Cross-posted at’s Washington Legal Foundation contributor page

The “California Right to Know Genetically Engineered Food Act,” also known as Proposition 37 (“Prop 37”), advances the deeply misguided aspirations of several powerful special interests, including the plaintiffs’ bar, environmentalists, and public health activists. Part of this ballot initiative would require all raw and processed foods whose production was impacted in any way by biotechnology to be labeled as such. Prop 37 allows private citizens (i.e., lawyers) to sue farmers, distributors, grocers, and food companies for $1,000-a-day fines and punitive damages if a product is out of compliance.

The mandated labeling and the private enforcement provisions of the initiative have received an increasing amount of attention. There is, however, another part of Prop 37 which has been subjected to very little public scrutiny. That is about to change, however, because this section contains a possible poison pill that may sink the entire initiative. In addition to requiring “genetically engineered” labels, Prop 37 prohibits the use of terms such as “natural” and “all natural” in product packaging and any advertising and promotional materials.


This prohibition of course applies to products impacted by biotechnology. But it also can apply to other foods regardless of whether or not they have been genetically engineered or include ingredients that have been. The California Attorney General’s title and summary of Prop 37 reflects this, as does the independent, non-partisan Legislative Analyst’s Office‘s summary. The “Yes on Prop 37” crowd urged a state judge to clarify that the “natural” marketing ban only applies to genetically engineered processed foods. But on August 10, the judge denied their request, instead ordering a minor wording change to the Legislative Analyst’s Office’s summary.As a result, the “natural” marketing ban is entirely counterproductive to the purported larger aims of Prop 37. Consumers who want to avoid processed goods that contain chemical or synthetic ingredients will now find it harder to distinguish between products if none of them can be labeled “all natural.” Prop 37’s marketing ban also establishes an entirely absurd, completely radical notion of “natural.” Under the broad interpretation:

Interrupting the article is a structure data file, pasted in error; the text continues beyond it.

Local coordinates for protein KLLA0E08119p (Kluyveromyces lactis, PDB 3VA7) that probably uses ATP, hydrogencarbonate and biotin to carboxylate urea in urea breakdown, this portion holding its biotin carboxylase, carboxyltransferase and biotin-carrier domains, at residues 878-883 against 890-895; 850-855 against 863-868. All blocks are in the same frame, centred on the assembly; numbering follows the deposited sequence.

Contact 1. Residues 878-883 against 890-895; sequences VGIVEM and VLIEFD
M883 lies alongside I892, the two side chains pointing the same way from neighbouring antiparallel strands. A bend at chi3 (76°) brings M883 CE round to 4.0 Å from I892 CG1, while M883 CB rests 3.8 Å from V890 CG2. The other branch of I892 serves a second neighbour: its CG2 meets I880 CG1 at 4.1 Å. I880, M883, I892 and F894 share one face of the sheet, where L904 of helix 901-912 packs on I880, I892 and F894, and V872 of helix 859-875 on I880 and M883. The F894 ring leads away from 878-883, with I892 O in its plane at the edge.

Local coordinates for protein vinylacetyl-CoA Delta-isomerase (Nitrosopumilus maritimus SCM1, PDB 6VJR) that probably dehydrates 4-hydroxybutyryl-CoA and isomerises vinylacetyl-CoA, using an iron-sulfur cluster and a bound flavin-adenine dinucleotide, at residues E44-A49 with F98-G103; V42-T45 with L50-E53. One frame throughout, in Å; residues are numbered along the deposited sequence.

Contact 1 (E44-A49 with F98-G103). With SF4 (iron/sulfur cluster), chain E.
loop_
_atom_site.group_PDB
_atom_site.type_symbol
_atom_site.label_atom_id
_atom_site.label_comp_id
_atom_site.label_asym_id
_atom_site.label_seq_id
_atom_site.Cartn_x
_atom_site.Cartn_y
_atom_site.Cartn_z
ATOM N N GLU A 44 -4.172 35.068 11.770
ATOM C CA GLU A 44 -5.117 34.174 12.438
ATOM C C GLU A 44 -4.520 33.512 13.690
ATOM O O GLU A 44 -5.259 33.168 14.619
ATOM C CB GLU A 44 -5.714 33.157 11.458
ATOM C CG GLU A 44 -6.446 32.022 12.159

• Olives sold in bulk at a store, natural; olives bottled in oil, unnatural (due to canning)
  • Apples sold individually, natural; apples cut up and packaged individually for your convenience, unnatural (due to cutting and packaging)
  • Unshelled peanuts, natural; peanuts ground up and canned with no added ingredients (i.e. peanut butter), unnatural (due to pressing and canning)

The list could go on and on. Food producers that would otherwise benefit from, and thus support, Prop 37’s mandated biotech label, may end up opposing Prop 37 once they think through the impact on the “natural” marketing ban. This product differentiating term will be acceptable for products shipped to 49 states, but not for California. What will the costs be to create California-specific packaging? And will food companies risk running ads on national TV, in magazines, or online promoting their “all-natural” product that might be seen by consumers in California? A potential lawsuit is just one click on an ad link away. For you constitutional enthusiasts out there, doesn’t all this sound like a Dormant Commerce Clause challenge waiting to happen?

Was this all due to a drafting error, or is there something else going on here? The cynics among us might consider the profession of the author and lead proponent of Prop 37 and wonder whether the possibility of hundreds, if not thousands, more lawsuit defendants might have inspired the marketing ban’s lack of clarity. Or, just as cynically, perhaps the supporters wanted to use the Prop 37 hammer to move consumers toward an entirely unprocessed diet.

The initiative’s language is now set in stone, as are the accompanying materials which essentially say that under Prop 37, oranges can be promoted as “natural,” but orange juice, probably cannot.